Still, you do get a couch that folds into a bed in the ROK. There’s also a Lagun table which can move around to accommodate the space. I would have liked to have seen Ember put a Lagun table mount outside so you could use the table there, too. But that’s an easy upgrade if the owner sees things the way I do. Other than the couch, there’s not much else in here except for a bit of storage and your control features.
Inside can take on more meaning in the fact that there is an optional roof-top tent if you need more sleeping capacity. That tent would then increase the number of campers this can accommodate to four, from two.
Another thing that stands out: The interior lighting is all individually controlled, but there’s also a universal dimmer.
Boondocking in the ROK
Of course the whole point of a trailer like this is boondocking, and this one comes with almost an entire roof of solar. In this case, that translates into 190 watts of solar power. But that should be enough to keep things humming. Primarily the biggest draw is going to be the included Dometic cooler or the fan in the heater.
Speaking of that cooler, that’s your refrigeration in this unit—which makes sense. I like these because you can use them with your camper or use them in the house for parties and such. You can use this Lippert cart to tote it into the darn grocery store and already have your groceries chilling on the way to the trailer, if that’s your style.
The kitchen is at the back of the ROK
Like a teardrop trailer, the kitchen’s at the back of the ROK, and there’s a specific space for the cooler. There’s also a slide-out drawer where you can put the optional flat-top griddle. You can get the Suburban one from Ember or BYO such as a Blackstone. Or, if you prefer, you could also use a traditional propane stove. There’s a propane port at the back to facilitate connecting any of these.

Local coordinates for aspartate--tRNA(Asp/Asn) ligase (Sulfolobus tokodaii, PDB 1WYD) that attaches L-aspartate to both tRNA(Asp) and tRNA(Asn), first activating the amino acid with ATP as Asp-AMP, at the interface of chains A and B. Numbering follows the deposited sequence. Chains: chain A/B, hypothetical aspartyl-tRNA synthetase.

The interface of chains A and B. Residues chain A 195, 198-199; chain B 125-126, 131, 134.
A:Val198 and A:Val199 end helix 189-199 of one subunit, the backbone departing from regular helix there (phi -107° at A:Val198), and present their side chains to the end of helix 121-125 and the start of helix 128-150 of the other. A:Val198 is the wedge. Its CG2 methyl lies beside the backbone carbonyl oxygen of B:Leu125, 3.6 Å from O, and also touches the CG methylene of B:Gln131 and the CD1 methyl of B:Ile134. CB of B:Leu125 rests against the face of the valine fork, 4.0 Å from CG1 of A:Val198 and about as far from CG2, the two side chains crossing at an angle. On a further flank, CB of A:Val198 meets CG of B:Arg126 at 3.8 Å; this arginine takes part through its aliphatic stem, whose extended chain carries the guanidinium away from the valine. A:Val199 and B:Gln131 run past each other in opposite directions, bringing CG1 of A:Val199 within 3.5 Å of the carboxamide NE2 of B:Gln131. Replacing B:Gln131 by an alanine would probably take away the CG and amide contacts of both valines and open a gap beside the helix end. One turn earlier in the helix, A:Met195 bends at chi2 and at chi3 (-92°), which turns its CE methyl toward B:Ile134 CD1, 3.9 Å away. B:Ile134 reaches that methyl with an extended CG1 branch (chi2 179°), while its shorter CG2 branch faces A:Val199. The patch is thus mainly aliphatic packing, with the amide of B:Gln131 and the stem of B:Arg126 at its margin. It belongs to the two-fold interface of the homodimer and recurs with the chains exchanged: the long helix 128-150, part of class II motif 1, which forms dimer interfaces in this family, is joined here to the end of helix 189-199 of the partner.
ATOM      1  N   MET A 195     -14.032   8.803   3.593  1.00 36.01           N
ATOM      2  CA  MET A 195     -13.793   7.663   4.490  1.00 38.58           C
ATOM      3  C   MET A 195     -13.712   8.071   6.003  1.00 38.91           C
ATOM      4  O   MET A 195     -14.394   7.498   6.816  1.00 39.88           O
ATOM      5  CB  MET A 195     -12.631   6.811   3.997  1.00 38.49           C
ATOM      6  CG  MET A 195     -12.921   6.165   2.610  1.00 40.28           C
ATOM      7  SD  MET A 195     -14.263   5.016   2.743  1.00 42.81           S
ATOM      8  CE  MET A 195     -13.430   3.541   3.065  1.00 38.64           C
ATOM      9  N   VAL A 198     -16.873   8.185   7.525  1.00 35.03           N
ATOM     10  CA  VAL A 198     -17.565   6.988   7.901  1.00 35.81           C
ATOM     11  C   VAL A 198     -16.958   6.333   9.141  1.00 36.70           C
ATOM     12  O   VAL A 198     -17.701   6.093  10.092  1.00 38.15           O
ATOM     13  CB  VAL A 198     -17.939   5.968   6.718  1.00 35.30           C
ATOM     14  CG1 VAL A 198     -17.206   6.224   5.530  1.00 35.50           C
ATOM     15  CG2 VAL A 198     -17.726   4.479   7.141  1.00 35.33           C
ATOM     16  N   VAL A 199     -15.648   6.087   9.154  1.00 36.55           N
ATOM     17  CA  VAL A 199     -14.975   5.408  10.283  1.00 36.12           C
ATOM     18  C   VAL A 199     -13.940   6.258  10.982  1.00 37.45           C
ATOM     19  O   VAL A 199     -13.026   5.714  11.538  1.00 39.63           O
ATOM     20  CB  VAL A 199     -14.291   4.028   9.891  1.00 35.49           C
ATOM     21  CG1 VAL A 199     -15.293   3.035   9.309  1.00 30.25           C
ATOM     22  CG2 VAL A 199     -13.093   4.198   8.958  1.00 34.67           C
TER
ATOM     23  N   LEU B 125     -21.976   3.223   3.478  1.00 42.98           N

All the shelves and cubbies back here in the kitchen area are made of metal, another plus. There’s also a peg board on the side wall of the kitchen area. This is a terrific idea, allowing you to hang whatever works for you there.
Speaking of this back area, there is a TV back here and, honestly, I wonder what the thinking was with this? I suspect that this kind of trailer appeals to the adventure-seekers who go to get away from the TV. I’m sure Ember has studied this, but I’d rather see the TV be an option than the griddle. We’re all going to want to cook something. I haven’t owned a TV in years.
Also, there is a plug to add a solar suitcase—which is good. But someone needs to go stand in the corner for a day for putting it inside the front baggage compartment. You have to have this baggage door unlatched to access the solar port.
Though, honestly, on my own trailer I had better luck just putting alligator clamps on the battery and then an Andersen plug into those for the portable panel.
There are more and more of these little adventure trailers coming from overseas, so it’s nice to see one from right here in the good ol’ US of A. I like a lot of what Ember RV is doing and while I am not the likely customer for this trailer, so what? The people who might buy this will likely see this as a home run.
The build quality and materials are really first-rate, and that suspension is as good as it gets. Further, all the doors and hatches use the same key, I love the windows and the company even has the marker lights flash with your turn signals just like in a Jayco.
Overall a good trailer in this category and proof that we ‘Mericans are still making some pretty cool stuff.
Oh, one more thing. I also dig the names—ROK and ROL. They stand for Rear Outdoor Kitchen and Rear Outdoor Locker. But what cool names.
Lastly, I appreciate Josh Winters from Bish’s RV for the heads-up on this and also letting me abuse his video (below) for the photography of this unit.
I would love to read your comments and suggestions over on our new forums, where you can weigh in and start or join a discussion about all things RV. Here’s a link to my RV Reviews Forum.
Tony comes to RVtravel.com having worked at an RV dealership and been a lifelong RV enthusiast. He also has written the syndicated Curbside column about cars. You can find his writing here and at StressLessCamping where he also has a podcast about the RV life with his wife.
These RV reviews are written based on information provided by the manufacturers along with our writer’s own research. We receive no money or other financial benefits from these reviews. They are intended only as a brief overview of the vehicle, not a comprehensive critique, which would require a thorough inspection and/or test drive.
Got an RV we need to look at? Contact us today and let us know in the form below – thank you!